Just a few weeks ago, China was overwhelmed by the coronavirus pandemic that began in Wuhan. Since then, it has drastically reduced the number of new cases, what is known as flattening the curve.
South Korea appears to be headed on a similar path.
These charts track the number of new confirmed cases each day. Each red line is the seven-day moving average, which smooths out day-to-day anomalies in how the data are reported by authorities. The number of cases in China had a big jump in mid-February because officials changed the way cases were counted.
Despite their close proximity to China, Singapore, Hong Kong and Taiwan have managed to keep the number of cases down with some success, through vigilant monitoring and early intervention.
But recent spikes in those places suggest that they are still at risk. For example, 21 of the 23 new cases in Taiwan and at least 13 of the new cases in Hong Kong on Wednesday were people who had recently traveled overseas.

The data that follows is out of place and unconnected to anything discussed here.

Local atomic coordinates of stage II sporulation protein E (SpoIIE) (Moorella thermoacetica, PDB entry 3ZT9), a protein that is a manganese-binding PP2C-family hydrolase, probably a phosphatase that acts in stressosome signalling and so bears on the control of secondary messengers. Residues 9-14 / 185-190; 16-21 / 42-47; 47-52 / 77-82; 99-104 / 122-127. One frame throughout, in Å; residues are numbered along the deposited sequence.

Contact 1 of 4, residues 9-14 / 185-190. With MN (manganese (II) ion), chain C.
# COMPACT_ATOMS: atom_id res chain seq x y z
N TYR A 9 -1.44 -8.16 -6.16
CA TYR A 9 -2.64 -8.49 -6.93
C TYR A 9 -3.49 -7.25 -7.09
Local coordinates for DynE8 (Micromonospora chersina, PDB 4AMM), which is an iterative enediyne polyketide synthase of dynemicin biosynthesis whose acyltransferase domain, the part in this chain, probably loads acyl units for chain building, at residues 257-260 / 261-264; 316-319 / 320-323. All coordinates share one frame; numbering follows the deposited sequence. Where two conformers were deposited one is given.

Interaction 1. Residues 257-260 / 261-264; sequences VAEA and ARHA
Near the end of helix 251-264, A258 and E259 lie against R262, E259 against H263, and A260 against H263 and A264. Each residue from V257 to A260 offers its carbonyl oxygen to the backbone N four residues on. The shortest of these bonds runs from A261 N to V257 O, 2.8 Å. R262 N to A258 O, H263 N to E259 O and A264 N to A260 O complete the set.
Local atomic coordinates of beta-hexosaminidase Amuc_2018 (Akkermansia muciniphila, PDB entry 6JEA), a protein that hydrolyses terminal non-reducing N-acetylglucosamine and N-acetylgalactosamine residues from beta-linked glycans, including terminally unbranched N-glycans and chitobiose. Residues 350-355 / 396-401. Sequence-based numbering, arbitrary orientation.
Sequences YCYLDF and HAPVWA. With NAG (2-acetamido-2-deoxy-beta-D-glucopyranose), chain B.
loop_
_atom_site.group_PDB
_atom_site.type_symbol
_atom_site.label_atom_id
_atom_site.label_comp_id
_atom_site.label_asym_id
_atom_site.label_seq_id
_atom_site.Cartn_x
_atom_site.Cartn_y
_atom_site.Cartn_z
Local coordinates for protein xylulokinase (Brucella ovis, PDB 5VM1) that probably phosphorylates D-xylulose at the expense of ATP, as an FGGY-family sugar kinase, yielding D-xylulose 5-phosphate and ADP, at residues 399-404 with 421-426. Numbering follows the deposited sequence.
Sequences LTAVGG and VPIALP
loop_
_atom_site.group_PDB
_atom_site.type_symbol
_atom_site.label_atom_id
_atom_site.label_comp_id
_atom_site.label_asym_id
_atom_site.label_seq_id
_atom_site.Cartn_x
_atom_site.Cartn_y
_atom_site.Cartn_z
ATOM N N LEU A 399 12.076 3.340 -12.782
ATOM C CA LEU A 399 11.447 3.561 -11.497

More countries are now implementing travel bans or mandatory quarantine for returning travelers, as the pandemic continues to ravage the world, sickening more than 210,000 people as of Wednesday evening.
In the United States and five other countries, the number of known coronavirus cases is still growing rapidly. They have all reported more than 4,000 new cases in the past week.
These six countries have had less severe outbreaks so far but still reported more than 1,000 new cases each in the past week.
Where Countries Are on the Curve
Here’s a look at the trajectories of coronavirus cases in all of the countries that have had more than 50 confirmed cases so far. Scales are adjusted in each country to make the curve more readable. The countries are sorted by the number of new cases in the past week.